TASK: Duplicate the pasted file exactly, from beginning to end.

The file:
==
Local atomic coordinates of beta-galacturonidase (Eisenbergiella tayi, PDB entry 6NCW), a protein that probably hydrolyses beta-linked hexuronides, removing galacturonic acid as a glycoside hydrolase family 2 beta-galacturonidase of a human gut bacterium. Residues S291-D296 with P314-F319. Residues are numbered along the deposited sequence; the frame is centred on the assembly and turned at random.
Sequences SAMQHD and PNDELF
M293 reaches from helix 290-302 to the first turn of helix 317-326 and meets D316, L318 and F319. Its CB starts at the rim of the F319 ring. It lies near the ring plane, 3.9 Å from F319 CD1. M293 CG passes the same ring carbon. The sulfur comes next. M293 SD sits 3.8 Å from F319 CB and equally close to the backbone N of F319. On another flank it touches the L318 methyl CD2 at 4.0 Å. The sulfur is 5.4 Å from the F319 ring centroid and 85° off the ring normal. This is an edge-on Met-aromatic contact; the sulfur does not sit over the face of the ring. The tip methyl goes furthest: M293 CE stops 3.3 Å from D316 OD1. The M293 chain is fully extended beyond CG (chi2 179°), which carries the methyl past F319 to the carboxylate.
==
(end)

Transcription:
Local atomic coordinates of beta-galacturonidase (Eisenbergiella tayi, PDB entry 6NCW), a protein that probably hydrolyses beta-linked hexuronides, removing galacturonic acid as a glycoside hydrolase family 2 beta-galacturonidase of a human gut bacterium. Residues S291-D296 with P314-F319. Residues are numbered along the deposited sequence; the frame is centred on the assembly and turned at random.
Sequences SAMQHD and PNDELF
M293 reaches from helix 290-302 to the first turn of helix 317-326 and meets D316, L318 and F319. Its CB starts at the rim of the F319 ring. It lies near the ring plane, 3.9 Å from F319 CD1. M293 CG passes the same ring carbon. The sulfur comes next. M293 SD sits 3.8 Å from F319 CB and equally close to the backbone N of F319. On another flank it touches the L318 methyl CD2 at 4.0 Å. The sulfur is 5.4 Å from the F319 ring centroid and 85° off the ring normal. This is an edge-on Met-aromatic contact; the sulfur does not sit over the face of the ring. The tip methyl goes furthest: M293 CE stops 3.3 Å from D316 OD1. The M293 chain is fully extended beyond CG (chi2 179°), which carries the methyl past F319 to the carboxylate.